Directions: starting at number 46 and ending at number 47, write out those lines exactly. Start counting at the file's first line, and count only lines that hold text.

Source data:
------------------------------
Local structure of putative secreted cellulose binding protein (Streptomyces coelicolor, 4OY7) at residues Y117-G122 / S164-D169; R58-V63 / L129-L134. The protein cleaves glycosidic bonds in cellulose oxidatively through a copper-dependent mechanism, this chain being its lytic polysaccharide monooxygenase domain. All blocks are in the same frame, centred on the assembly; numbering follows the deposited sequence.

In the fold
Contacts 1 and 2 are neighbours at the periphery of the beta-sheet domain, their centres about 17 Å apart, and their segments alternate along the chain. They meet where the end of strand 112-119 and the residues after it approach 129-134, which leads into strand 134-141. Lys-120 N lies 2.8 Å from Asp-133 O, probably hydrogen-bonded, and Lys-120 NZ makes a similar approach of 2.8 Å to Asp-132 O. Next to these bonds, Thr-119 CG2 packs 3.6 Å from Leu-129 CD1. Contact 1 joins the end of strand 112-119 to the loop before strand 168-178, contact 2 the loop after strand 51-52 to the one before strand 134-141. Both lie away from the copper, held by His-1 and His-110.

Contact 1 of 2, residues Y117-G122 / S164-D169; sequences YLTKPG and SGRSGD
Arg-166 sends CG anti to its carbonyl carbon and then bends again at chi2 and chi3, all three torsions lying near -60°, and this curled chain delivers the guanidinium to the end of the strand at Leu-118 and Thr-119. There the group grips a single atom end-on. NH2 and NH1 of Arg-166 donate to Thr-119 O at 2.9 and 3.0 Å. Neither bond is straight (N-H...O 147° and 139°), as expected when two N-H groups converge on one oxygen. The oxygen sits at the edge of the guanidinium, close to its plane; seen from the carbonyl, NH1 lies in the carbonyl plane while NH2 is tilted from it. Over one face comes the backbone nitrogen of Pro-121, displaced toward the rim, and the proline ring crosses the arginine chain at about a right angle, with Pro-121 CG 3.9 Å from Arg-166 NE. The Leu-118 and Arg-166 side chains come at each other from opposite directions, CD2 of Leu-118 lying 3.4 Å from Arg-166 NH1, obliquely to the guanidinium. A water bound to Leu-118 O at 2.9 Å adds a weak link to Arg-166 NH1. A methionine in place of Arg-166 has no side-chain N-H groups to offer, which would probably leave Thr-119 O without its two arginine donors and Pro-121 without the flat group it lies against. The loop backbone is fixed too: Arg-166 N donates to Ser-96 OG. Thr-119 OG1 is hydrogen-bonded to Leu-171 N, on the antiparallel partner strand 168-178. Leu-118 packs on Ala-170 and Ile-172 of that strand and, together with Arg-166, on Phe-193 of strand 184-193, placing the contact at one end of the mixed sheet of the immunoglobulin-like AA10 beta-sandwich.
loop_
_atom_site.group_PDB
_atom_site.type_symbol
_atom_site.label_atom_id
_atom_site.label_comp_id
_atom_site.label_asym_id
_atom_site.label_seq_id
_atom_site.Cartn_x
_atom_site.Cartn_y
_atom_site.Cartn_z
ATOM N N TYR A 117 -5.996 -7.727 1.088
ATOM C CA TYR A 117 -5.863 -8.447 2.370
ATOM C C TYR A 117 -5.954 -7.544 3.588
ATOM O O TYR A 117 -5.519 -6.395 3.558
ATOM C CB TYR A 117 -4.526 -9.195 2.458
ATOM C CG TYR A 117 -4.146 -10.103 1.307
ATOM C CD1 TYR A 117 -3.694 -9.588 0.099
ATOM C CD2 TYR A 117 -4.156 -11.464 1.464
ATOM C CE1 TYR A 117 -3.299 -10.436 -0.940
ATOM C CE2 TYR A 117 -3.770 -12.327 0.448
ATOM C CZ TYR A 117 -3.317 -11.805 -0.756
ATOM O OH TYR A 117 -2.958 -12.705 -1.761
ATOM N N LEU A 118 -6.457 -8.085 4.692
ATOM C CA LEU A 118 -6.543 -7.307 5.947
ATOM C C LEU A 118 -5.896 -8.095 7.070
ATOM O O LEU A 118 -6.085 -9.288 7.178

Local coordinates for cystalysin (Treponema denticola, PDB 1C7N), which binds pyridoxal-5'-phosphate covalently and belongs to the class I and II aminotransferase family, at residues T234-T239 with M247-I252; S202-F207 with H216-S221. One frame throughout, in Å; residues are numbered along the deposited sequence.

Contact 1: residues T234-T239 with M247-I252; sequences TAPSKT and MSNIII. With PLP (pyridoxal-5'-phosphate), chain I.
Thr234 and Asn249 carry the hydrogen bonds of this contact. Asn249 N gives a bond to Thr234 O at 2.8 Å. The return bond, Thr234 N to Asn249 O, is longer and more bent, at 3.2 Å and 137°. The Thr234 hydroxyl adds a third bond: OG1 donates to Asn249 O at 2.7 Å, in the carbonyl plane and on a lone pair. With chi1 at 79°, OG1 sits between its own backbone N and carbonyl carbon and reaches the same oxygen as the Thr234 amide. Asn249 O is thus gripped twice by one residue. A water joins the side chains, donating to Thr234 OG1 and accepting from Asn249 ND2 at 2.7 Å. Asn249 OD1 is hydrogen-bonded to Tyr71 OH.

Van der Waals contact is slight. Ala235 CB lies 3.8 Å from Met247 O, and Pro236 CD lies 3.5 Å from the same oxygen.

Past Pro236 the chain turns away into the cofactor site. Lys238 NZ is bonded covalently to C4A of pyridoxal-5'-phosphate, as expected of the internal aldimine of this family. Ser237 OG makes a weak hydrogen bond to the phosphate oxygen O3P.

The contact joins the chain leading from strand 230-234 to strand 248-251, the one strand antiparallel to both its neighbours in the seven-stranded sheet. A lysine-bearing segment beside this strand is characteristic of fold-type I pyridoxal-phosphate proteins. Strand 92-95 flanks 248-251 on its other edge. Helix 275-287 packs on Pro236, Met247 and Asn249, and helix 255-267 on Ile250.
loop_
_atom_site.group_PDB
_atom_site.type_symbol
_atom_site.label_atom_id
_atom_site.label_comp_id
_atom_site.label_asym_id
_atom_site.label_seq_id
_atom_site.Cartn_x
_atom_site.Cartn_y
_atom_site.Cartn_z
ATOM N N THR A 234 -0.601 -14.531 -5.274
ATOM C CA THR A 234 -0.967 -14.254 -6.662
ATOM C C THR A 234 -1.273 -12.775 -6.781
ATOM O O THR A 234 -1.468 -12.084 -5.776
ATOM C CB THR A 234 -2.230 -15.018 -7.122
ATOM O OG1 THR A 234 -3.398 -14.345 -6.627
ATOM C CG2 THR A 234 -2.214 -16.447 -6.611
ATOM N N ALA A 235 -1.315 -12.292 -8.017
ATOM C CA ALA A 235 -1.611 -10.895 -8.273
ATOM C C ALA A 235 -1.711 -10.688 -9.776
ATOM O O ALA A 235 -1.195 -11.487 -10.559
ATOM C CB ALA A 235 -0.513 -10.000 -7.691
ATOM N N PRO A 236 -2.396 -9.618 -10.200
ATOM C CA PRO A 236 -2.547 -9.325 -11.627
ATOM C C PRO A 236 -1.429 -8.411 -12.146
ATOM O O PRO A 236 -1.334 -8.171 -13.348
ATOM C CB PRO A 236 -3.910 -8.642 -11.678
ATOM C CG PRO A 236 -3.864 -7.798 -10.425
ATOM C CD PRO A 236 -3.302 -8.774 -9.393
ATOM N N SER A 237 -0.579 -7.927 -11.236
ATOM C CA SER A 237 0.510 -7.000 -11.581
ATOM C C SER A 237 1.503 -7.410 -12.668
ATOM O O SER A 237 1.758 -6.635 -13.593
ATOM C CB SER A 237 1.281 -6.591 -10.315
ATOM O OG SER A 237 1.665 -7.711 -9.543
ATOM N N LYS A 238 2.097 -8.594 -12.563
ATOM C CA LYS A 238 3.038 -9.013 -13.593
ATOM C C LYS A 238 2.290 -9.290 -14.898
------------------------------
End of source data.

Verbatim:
_atom_site.Cartn_y
_atom_site.Cartn_z